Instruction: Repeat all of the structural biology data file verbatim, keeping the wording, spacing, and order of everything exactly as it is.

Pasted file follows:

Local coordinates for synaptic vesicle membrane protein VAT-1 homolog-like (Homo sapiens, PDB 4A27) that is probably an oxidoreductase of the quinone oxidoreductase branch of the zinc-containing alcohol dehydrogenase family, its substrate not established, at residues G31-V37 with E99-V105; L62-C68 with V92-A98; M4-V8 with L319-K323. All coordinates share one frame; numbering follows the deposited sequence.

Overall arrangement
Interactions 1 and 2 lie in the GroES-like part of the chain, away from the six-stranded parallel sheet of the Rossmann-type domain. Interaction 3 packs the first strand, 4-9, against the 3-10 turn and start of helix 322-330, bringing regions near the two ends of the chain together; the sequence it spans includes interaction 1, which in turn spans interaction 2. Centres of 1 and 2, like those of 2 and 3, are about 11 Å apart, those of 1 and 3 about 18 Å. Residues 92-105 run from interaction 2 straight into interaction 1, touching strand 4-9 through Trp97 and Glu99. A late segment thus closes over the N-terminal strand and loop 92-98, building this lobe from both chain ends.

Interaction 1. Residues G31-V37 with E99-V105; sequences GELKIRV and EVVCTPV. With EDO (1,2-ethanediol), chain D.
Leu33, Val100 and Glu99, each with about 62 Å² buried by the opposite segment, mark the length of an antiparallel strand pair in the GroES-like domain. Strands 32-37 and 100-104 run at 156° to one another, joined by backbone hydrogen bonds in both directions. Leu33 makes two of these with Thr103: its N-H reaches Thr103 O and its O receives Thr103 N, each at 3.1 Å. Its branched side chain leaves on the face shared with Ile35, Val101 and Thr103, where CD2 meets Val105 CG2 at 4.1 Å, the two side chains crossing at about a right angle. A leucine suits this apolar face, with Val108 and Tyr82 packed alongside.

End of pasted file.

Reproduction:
Local coordinates for synaptic vesicle membrane protein VAT-1 homolog-like (Homo sapiens, PDB 4A27) that is probably an oxidoreductase of the quinone oxidoreductase branch of the zinc-containing alcohol dehydrogenase family, its substrate not established, at residues G31-V37 with E99-V105; L62-C68 with V92-A98; M4-V8 with L319-K323. All coordinates share one frame; numbering follows the deposited sequence.

Overall arrangement
Interactions 1 and 2 lie in the GroES-like part of the chain, away from the six-stranded parallel sheet of the Rossmann-type domain. Interaction 3 packs the first strand, 4-9, against the 3-10 turn and start of helix 322-330, bringing regions near the two ends of the chain together; the sequence it spans includes interaction 1, which in turn spans interaction 2. Centres of 1 and 2, like those of 2 and 3, are about 11 Å apart, those of 1 and 3 about 18 Å. Residues 92-105 run from interaction 2 straight into interaction 1, touching strand 4-9 through Trp97 and Glu99. A late segment thus closes over the N-terminal strand and loop 92-98, building this lobe from both chain ends.

Interaction 1. Residues G31-V37 with E99-V105; sequences GELKIRV and EVVCTPV. With EDO (1,2-ethanediol), chain D.
Leu33, Val100 and Glu99, each with about 62 Å² buried by the opposite segment, mark the length of an antiparallel strand pair in the GroES-like domain. Strands 32-37 and 100-104 run at 156° to one another, joined by backbone hydrogen bonds in both directions. Leu33 makes two of these with Thr103: its N-H reaches Thr103 O and its O receives Thr103 N, each at 3.1 Å. Its branched side chain leaves on the face shared with Ile35, Val101 and Thr103, where CD2 meets Val105 CG2 at 4.1 Å, the two side chains crossing at about a right angle. A leucine suits this apolar face, with Val108 and Tyr82 packed alongside.